Jamaica's first win in the World Cup finals owed as much to wayward Japanese finishing as to Whitmore's virtuosity. The blue shirts carved out numerous scoring opportunities, only for the excitement of the moment to go to their heads.
Their all-action style finally created a chance, Masashi Nakayami could not miss with 19 minutes remaining. But by then Whitmore had twice exposed their lack of tackling ability and Jamaica dug in to make sure they left France with heads held high.
The determination with which they withstood heavy late pressure, like the endeavour Japan summoned in the hope of avoiding a third defeat, made nonsense of the idea that the result was irrelevant. The losers' faces were contorted with anguish at the end; the Jamaicans embraced as if England's openers had gone without scoring at Sabina Park.
It obviously mattered to the two sets of supporters. Carnival may be a concept more familiar to the Caribbean than the Far East, yet Japan's fans persevered with singing, chanting and rhythmic swaying that augurs well for the finals they will co-host in 2002.
They are not unlike Scotland's followers. The outstanding Hidetoshi Nakata even has his hair dyed the same gingery hue as the artificial tufts in the tammies of the Tartan Army, and their performance was similarly blighted by, dare one say it, kamikaze defending.
Before that, though, Japan almost produced one of the goals of the tournament after 10 minutes. Nakata's sumptuously flighted pass invited an equally composed shot by Shoji Jo. Unmarked, he went for the glory of a first- time volley which flashed just wide.
Jamaica's hybrid of home-grown talent and Premiership journeymen gradually began to retaliate. Ian Goodison had a goal ruled out because Paul Hall had impeded the goalkeeper, Yoshikatsu Kawaguchi.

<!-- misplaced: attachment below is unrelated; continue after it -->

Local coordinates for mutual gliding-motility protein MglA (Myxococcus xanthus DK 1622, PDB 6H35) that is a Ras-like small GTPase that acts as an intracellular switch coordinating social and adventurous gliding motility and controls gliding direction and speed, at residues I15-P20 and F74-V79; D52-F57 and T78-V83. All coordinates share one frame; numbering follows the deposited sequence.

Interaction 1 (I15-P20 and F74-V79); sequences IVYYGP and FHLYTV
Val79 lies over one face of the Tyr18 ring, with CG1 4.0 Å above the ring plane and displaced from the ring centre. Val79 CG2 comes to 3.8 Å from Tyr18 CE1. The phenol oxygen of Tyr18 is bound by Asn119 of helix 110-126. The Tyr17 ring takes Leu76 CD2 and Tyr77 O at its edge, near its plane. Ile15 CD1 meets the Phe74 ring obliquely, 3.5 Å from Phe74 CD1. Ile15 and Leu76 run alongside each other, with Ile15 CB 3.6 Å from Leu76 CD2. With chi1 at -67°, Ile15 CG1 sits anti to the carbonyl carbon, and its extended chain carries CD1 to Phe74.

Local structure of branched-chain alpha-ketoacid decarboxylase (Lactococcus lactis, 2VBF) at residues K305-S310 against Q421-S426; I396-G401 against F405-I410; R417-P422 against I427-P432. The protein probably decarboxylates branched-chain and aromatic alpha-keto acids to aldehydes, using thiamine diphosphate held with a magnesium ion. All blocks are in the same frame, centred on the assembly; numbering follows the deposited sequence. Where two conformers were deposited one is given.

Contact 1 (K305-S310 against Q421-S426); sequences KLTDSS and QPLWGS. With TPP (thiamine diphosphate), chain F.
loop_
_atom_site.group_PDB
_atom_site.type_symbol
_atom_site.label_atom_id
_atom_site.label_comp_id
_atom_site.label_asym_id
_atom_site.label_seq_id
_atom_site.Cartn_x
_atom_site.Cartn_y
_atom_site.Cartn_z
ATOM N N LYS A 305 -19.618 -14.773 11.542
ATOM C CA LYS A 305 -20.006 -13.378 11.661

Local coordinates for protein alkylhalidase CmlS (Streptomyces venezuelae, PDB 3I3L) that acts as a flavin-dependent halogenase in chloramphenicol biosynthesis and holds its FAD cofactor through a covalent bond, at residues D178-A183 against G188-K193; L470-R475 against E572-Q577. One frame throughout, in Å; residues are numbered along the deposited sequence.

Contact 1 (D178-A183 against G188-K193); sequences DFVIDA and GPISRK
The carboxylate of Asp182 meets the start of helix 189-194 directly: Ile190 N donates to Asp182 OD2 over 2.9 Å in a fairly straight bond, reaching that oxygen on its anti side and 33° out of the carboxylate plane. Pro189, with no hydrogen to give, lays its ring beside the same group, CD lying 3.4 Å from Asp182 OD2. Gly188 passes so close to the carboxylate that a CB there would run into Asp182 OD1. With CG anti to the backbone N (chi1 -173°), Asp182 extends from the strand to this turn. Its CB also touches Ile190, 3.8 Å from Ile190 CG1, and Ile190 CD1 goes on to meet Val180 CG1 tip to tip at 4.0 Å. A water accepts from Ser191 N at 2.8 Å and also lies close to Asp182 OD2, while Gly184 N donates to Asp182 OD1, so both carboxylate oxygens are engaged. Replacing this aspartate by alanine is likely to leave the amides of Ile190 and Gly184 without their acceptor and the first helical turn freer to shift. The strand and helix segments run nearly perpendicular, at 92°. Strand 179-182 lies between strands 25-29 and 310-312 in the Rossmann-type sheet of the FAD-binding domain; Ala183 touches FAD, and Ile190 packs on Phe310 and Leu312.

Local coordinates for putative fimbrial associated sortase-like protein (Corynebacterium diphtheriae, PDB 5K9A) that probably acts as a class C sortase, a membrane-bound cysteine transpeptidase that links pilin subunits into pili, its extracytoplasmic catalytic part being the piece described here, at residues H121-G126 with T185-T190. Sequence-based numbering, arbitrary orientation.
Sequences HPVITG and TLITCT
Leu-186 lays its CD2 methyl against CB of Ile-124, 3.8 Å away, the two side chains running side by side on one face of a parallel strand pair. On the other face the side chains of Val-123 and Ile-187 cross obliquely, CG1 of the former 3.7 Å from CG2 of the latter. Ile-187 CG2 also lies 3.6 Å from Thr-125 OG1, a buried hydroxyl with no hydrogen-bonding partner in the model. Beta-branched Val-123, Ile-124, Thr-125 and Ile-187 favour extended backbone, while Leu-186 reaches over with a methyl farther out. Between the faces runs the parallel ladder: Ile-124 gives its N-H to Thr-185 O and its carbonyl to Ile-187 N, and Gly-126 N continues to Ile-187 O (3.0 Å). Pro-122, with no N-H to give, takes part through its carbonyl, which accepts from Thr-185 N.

Whitmore, twisting and swerving, promptly forced a diving save from the keeper. Six minutes from half-time, after a long punt from Onandi Lowe was headed down by Marcus Gayle, his coolly-placed shot left no such scope for heroics.
Early in the second half, Whitmore struck again. Taking a pass by Fitzroy Simpson out wide, he glided inside Naoki Soma with his right foot before scoring sweetly with the left.
Japan merely intensified their efforts. Akira Narahashi shook Jamaica's woodwork; Jo went on a slalom through the defence before again blazing wide; and a last-ditch intervention by Christopher Dawes denied Nakayama after he had rounded Aaron Lawrence.
Nakayama set up a rousing finale by bundling in Japan's first goal after more than 250 minutes' play, but Jamaica held out and almost added to their advantage with a brutal shot by Walter Boyd which Kawaguchi saved acrobatically. At least that meant that no one stole Whitmore's show.
JAPAN: (3-5-2) Kawaguchi (Bellmare Hiratsuka); Narahashi (Kashima Antlers), Soma (Kashima Antlers), Ihara (Yokohama Marinos); Jo (Yokohama Marinos); Akita (Kashima Antlers), Nanami (Jubilo Iwata), Nakayama (Jubilo Iwata), Nakata (Bellmare Hiratsuka); Yamaguchi (Yokohama Flugels), Omura (Yokohama Marinos). Substitutes: Lopes (Bellmare Hiratsuka) for Jo, 60; Hirano (Grampus 8) for Omura, 60; Ono (Urawa RD) for Nanami, 90.
JAMAICA: (3-5-2) Lawrence (Reno); Goodison (Olympic Gardens), Gardner (Harbour View), Sinclair (Chelsea); Malcolm (Seba United), Dawes (Galaxy United), Whitmore (Seba United), Simpson (Portsmouth), Lowe (Harbour View); Hall (Portsmouth), Gayle (Wimbledon). Substitutes: Boyd (Arnett Gardens) for Hall, 71; Burton (Derby) for Gayle, 81; Earle (Wimbledon) for Simpson, 90.
Referee: G Benkoe (Austria)Reuse content